• Say: Hold your key in your hand.  Feel its weight.  Look closely at it, turning it over, feeling the edges and ends.  Holding the key in your hands, close your eyes.   Ask this key to tell you its story. What did it open?  An old house?  A treasure chest? The door of a room?  A boat?  A car?  A hotel?  What's inside? Whose key was it? An adult? A child? An animal? Someone who lives under water? Someone from another country? From another planet?
  •  Slowly open your eyes.  Pick up your pen and begin a story or a poem about this key.

Here's a poem I wrote about a key, from the key's point of view.  Myra Cohn Livingston, in her terrific book, Poem-Making, writes:  "This aspect of the dramatic voice is what I think of as mask or persona.  It is a though we put on the face or body of someone or something else and tell about ourselves through our words.  Lilian Moore puts on a mask--or a persona--to write "Message to a Caterpillar." (For an absolutely fabulous post on mask poems with great examples, see Elaine Magliaro's Wild Rose Reader.)

by April Halprin Wayland

I'll give you a clue:
Do you like seafood stew?
From your home do you yearn
to be starboard or stern?

Are your parents concerned
that you always return
to the song of the sea?
Are you searching for me?

With a crew and two sails
and the help of a breeze
we will pass humpback whales
we will sail seven seas!

I will go where I please
I'm the king of all keys—
I'm a sailboat key
come and journey with me!

Note: I emailed Bruce (he's actually uses something called "sailmail") asking if he uses any keys in his trimaran.  I mean, if you think about it, on a windy day why would you need a key?  His wife, Alene, answered, saying, "Yes, we have all kinds of keys on the boat. One to start the diesel engine, one for the outboard, and keys to lock our doors.  Bruce also has keys on his concertina, even!"  Ha ha, Alene.
Bruce on his trimaran, Migration, named after his picture book, 
The Cherry Migration.  Note the cherries.

And one more wonderfu, summery thing: Be sure to enter our latest book giveaway--for Allan Woodrow's debut novel, The Rotten Adventures of Zachary Ruthless!  You can make-up your villain name and comment on the interview (URL below) or email your comments by August 3rd.  Details:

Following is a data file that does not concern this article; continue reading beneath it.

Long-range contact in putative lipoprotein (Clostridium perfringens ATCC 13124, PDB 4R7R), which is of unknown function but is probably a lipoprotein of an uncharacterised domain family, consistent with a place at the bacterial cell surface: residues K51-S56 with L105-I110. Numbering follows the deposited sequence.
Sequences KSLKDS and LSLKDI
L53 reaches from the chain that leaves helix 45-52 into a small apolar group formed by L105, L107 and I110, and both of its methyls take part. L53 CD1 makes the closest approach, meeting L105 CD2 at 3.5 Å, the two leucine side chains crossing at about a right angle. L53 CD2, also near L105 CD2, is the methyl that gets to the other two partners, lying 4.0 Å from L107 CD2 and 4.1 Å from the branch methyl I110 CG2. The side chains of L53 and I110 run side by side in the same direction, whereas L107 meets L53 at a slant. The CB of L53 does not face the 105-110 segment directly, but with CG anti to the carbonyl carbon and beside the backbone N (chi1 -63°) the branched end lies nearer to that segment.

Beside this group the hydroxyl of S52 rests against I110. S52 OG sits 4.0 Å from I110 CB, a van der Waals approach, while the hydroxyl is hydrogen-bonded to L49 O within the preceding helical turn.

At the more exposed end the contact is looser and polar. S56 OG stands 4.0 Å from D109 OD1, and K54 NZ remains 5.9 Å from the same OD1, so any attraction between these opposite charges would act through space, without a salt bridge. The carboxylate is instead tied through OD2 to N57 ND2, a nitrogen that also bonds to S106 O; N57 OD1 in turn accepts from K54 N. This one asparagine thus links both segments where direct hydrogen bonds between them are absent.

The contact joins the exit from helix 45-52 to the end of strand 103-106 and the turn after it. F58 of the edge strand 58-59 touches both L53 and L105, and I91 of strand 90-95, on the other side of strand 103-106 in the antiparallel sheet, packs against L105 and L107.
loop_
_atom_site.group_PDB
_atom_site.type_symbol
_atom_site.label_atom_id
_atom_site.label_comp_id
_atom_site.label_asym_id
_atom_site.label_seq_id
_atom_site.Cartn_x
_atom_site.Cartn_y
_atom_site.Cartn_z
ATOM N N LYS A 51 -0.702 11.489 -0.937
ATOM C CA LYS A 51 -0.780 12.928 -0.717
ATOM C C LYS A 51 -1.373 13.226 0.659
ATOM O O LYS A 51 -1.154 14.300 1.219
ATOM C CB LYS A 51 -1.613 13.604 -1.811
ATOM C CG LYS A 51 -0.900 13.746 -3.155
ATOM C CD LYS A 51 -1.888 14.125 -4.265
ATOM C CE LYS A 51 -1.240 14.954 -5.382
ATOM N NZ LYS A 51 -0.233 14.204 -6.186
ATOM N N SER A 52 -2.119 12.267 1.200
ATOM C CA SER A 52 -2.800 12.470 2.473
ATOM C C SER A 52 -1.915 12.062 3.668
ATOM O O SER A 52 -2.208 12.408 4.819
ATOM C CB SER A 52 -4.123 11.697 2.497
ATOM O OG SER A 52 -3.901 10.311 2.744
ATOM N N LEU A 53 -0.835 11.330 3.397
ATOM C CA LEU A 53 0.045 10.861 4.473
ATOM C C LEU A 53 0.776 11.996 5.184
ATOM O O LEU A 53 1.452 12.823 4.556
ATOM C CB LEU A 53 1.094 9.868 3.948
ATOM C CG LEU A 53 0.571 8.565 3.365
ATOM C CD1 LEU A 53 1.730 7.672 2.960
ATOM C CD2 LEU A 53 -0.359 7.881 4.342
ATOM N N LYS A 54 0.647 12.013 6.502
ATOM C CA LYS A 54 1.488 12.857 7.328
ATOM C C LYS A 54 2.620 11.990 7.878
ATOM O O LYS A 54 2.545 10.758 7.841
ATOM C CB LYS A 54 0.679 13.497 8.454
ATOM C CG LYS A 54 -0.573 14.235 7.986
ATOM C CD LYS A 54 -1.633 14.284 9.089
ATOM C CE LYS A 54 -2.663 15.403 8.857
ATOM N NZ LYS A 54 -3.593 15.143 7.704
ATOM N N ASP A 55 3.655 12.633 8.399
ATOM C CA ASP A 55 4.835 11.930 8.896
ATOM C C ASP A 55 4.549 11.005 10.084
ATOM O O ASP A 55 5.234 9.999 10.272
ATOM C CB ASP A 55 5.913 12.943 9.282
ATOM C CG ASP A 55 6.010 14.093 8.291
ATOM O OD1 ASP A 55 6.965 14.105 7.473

poem and trimaran photo (c) 2011 April Halprin Wayland, all rights reserved


Clara Gillow Clark said...

What a great writing prompt for kids and for adults! I use a similar one with boxes, because, well, I have a lot of small boxes that suggest very different personalities. Hope you won't mind if I add keys to go along with my boxes.

Author Amok said...

Great exercise, April. I can't wait to try it myself and bring it with me into the classroom.

April Halprin Wayland said...

It really is a great exercise, Clara and Laura. And it was my college son who suggested I ask students to bring in keys if I didn't have enough (but I did--I had his old key collection!)

Rasco from RIF said...

Thank you for the wonderful exercise, I can use this when I visit classrooms as well as with the RIF staff! And thank you for sharing your vacation with us...lovely!

Carmela Martino said...

Welcome back, April! I love this key exercise and will definitely give it a try with my next class. I happen to have a number of keys lying around that no one knows what they belong to. :-)

Myra Garces-Bacsal from GatheringBooks said...

This is a lovely exercise that I can share with my teacher-students here in Singapore. The prompts are bound to produce .. interesting results. =) The poem you shared is lovely too. =)

April Halprin Wayland said...

Wow--so glad you hope to use this exercise in your classrooms, Rasco, Carmela and Myra! Do let us know how it works, and if you get any poetic gems, please share them!